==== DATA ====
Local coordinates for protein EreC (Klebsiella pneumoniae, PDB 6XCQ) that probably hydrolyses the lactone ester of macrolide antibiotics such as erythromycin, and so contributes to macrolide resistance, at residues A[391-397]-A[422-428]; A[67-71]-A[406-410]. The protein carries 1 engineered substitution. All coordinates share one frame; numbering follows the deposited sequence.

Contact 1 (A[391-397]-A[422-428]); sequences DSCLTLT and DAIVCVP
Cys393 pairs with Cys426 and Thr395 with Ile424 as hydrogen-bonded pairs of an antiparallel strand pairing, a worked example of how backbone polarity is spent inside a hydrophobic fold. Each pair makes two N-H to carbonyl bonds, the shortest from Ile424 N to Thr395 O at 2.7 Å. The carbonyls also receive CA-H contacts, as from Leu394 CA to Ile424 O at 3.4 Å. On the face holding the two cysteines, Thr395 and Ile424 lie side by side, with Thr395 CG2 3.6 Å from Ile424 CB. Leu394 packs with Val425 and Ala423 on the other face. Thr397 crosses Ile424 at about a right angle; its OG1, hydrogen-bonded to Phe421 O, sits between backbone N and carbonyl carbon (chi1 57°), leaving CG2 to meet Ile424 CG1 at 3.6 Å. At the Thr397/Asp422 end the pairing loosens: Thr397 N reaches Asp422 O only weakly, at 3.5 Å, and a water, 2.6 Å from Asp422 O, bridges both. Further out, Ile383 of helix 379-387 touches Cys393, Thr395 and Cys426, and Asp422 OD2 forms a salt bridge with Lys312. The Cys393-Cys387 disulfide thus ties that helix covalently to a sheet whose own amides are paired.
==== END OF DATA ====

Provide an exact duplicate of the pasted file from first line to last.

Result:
Local coordinates for protein EreC (Klebsiella pneumoniae, PDB 6XCQ) that probably hydrolyses the lactone ester of macrolide antibiotics such as erythromycin, and so contributes to macrolide resistance, at residues A[391-397]-A[422-428]; A[67-71]-A[406-410]. The protein carries 1 engineered substitution. All coordinates share one frame; numbering follows the deposited sequence.

Contact 1 (A[391-397]-A[422-428]); sequences DSCLTLT and DAIVCVP
Cys393 pairs with Cys426 and Thr395 with Ile424 as hydrogen-bonded pairs of an antiparallel strand pairing, a worked example of how backbone polarity is spent inside a hydrophobic fold. Each pair makes two N-H to carbonyl bonds, the shortest from Ile424 N to Thr395 O at 2.7 Å. The carbonyls also receive CA-H contacts, as from Leu394 CA to Ile424 O at 3.4 Å. On the face holding the two cysteines, Thr395 and Ile424 lie side by side, with Thr395 CG2 3.6 Å from Ile424 CB. Leu394 packs with Val425 and Ala423 on the other face. Thr397 crosses Ile424 at about a right angle; its OG1, hydrogen-bonded to Phe421 O, sits between backbone N and carbonyl carbon (chi1 57°), leaving CG2 to meet Ile424 CG1 at 3.6 Å. At the Thr397/Asp422 end the pairing loosens: Thr397 N reaches Asp422 O only weakly, at 3.5 Å, and a water, 2.6 Å from Asp422 O, bridges both. Further out, Ile383 of helix 379-387 touches Cys393, Thr395 and Cys426, and Asp422 OD2 forms a salt bridge with Lys312. The Cys393-Cys387 disulfide thus ties that helix covalently to a sheet whose own amides are paired.